Higgs Boson

A subatomic particle, responsible for all the mass in the Universe.
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What is the Higgs boson?

The Higgs boson is a tiny, fundamental particle with some massive implications. It is responsible for all the mass in the universe and, as a result, is sometimes refered to as the ‘God Particle’.

The Higgs boson was predicted in 1965 and first detected with confidence on 4 July 2012.

 

So what?

The most basic building blocks of the universe are called elementary particles (particles that can’t be broken down any further).

There are two groups of elementary particles: fermions (particles that make up matter) and bosons (particles that carry forces).

We understand bosons and fermions relatively well, as well as the four fundamental forces that result from these particles.

But we don’t really understand why matter has mass or the amount of mass it has. And this is where we need to understand another thing called the Higgs field.

The Higgs field is an invisible and theoretical force field the fills the entire universe. We can’t see it but we can detect it with sophisticated equipment.

As a particle moves through the Higgs field, it generates Higgs bosons as the field becomes ‘excited’ and the particle gets mass.

So, if we can detect Higgs bosons, then we know that there is a Higgs field.

If we know there is a Higgs field, then we understand how matter gets mass.

The Higgs boson does not interact with all particles in the same way. The more a Higgs boson interacts with a particle, the greater it slows down the particle and the more massive the particle is observed to be.

“The way the Higgs field gives masses to particles is its own unique feature, which is different from all other known fields in the universe,” says Matt Strassler, a Harvard University theoretical physicist. “When the Higgs field turns on, it changes the environment for all particles; it changes the nature of empty space itself.”

In other words, space is no longer empty. Matter has mass. The universe exists and the God Particle suddenly seems like an appropriate name for the Higgs boson.

What else?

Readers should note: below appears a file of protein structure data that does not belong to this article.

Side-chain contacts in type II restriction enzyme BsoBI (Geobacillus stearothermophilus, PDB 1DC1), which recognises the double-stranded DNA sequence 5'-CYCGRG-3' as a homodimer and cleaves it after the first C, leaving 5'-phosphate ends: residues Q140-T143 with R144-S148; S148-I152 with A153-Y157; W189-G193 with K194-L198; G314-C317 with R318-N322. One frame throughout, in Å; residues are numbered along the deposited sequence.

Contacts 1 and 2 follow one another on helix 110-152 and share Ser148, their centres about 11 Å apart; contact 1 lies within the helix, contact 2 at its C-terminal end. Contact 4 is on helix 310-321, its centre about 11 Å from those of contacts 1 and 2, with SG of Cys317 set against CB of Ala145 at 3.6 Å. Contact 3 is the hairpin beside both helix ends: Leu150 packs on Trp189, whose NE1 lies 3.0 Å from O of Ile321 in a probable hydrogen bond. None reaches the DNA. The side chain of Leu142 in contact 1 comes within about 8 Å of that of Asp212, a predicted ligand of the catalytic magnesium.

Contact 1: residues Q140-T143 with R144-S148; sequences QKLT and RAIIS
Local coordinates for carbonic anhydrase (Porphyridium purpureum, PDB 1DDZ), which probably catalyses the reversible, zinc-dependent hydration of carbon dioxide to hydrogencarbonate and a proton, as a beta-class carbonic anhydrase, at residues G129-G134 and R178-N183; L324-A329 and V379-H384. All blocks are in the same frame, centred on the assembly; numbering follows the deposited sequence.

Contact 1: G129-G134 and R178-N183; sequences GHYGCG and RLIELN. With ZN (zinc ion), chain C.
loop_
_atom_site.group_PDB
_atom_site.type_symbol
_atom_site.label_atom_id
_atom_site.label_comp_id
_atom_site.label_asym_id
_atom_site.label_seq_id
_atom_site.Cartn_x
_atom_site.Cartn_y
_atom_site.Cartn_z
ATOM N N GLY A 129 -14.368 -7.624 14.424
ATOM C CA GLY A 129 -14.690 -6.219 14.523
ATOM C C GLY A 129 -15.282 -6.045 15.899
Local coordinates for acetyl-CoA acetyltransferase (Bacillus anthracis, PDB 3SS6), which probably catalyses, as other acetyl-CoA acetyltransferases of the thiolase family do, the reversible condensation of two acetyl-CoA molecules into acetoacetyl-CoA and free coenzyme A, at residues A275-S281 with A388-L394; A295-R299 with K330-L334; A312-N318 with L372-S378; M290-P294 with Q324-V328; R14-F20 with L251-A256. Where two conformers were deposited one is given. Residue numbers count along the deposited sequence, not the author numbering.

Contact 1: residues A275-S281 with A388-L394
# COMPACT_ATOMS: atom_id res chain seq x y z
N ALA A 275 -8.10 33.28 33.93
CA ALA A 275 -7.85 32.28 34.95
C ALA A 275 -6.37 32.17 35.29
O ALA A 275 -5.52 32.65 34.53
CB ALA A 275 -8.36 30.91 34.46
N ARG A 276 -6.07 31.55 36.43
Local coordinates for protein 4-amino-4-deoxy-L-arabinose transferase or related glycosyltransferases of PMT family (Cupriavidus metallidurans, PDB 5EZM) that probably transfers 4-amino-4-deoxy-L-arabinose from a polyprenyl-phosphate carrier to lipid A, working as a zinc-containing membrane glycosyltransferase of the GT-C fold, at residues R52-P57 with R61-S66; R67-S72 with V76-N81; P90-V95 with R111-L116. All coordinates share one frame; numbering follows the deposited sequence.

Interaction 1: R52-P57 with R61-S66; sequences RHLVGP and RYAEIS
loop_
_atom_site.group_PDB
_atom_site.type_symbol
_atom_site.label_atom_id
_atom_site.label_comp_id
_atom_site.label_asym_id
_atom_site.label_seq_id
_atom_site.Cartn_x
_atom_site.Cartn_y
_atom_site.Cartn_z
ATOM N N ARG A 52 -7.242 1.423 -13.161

The Higgs field is different from other forces. The other four fundamental forces allow particles to interact with one another. But the Higgs field only lets a particle interact with the Higgs field.

The Higgs field was originally proposed as a way to unite two of the four fundamental forces: the electromagnetic force and weak force. Together, these are called the electroweak force.

To unify the electromagnetic and weak forces, you need to explain why the particles that carry the electromagnetic force (photons) have no mass but the particles that carry the weak force (W and Z bosons) have a mass.

Theorists Robert Brout, François Englert and Peter Higgs proposed the Brout-Englert-Higgs mechanism, which gives a mass to the W and Z bosons when they interact with an invisible field, now called the Higgs field.

 

Want more?

There’s a lot of weird and wonderful science to get your head ahead when it comes to the Higgs boson. This excellent video gives a more detailed explanation:

Life Scientific – Peter Higgs

Peter Higgs opens up to Jim Al-Khalili about the implications of the Higgs Boson and a theory that later changed the face of physics.

The Physics Hiding in the Higgs Boson

This article succintly explains why there is still a lot we can learn about the Higgs Boson and its implications for the Universe.

Higgs by Jim Baggott

A tour-de-force offering a full explanation of the Higgs field, Higgs boson and the development of the Standard Model.

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